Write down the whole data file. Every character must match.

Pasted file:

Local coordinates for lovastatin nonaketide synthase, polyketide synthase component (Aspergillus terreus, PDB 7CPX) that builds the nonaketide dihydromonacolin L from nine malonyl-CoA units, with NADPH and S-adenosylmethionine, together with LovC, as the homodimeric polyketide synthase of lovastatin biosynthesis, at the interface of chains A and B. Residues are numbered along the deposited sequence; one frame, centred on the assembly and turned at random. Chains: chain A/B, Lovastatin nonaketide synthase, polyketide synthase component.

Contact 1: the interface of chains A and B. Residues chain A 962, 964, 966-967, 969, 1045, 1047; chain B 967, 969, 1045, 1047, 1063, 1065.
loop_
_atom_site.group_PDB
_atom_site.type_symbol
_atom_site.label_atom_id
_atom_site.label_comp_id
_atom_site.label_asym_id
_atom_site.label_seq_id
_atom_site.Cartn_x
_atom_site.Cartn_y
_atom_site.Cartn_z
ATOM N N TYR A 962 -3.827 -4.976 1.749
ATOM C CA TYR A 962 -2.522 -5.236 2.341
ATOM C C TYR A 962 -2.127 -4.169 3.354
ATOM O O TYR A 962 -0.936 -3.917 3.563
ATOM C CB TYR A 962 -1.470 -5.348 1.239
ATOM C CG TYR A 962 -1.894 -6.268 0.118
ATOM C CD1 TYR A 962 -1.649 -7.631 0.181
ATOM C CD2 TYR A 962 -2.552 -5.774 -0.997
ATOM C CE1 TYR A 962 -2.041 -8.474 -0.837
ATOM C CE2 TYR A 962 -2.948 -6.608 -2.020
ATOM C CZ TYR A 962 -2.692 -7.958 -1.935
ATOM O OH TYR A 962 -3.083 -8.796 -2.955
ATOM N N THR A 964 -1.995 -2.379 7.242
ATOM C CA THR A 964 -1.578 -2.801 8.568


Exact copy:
Local coordinates for lovastatin nonaketide synthase, polyketide synthase component (Aspergillus terreus, PDB 7CPX) that builds the nonaketide dihydromonacolin L from nine malonyl-CoA units, with NADPH and S-adenosylmethionine, together with LovC, as the homodimeric polyketide synthase of lovastatin biosynthesis, at the interface of chains A and B. Residues are numbered along the deposited sequence; one frame, centred on the assembly and turned at random. Chains: chain A/B, Lovastatin nonaketide synthase, polyketide synthase component.

Contact 1: the interface of chains A and B. Residues chain A 962, 964, 966-967, 969, 1045, 1047; chain B 967, 969, 1045, 1047, 1063, 1065.
loop_
_atom_site.group_PDB
_atom_site.type_symbol
_atom_site.label_atom_id
_atom_site.label_comp_id
_atom_site.label_asym_id
_atom_site.label_seq_id
_atom_site.Cartn_x
_atom_site.Cartn_y
_atom_site.Cartn_z
ATOM N N TYR A 962 -3.827 -4.976 1.749
ATOM C CA TYR A 962 -2.522 -5.236 2.341
ATOM C C TYR A 962 -2.127 -4.169 3.354
ATOM O O TYR A 962 -0.936 -3.917 3.563
ATOM C CB TYR A 962 -1.470 -5.348 1.239
ATOM C CG TYR A 962 -1.894 -6.268 0.118
ATOM C CD1 TYR A 962 -1.649 -7.631 0.181
ATOM C CD2 TYR A 962 -2.552 -5.774 -0.997
ATOM C CE1 TYR A 962 -2.041 -8.474 -0.837
ATOM C CE2 TYR A 962 -2.948 -6.608 -2.020
ATOM C CZ TYR A 962 -2.692 -7.958 -1.935
ATOM O OH TYR A 962 -3.083 -8.796 -2.955
ATOM N N THR A 964 -1.995 -2.379 7.242
ATOM C CA THR A 964 -1.578 -2.801 8.568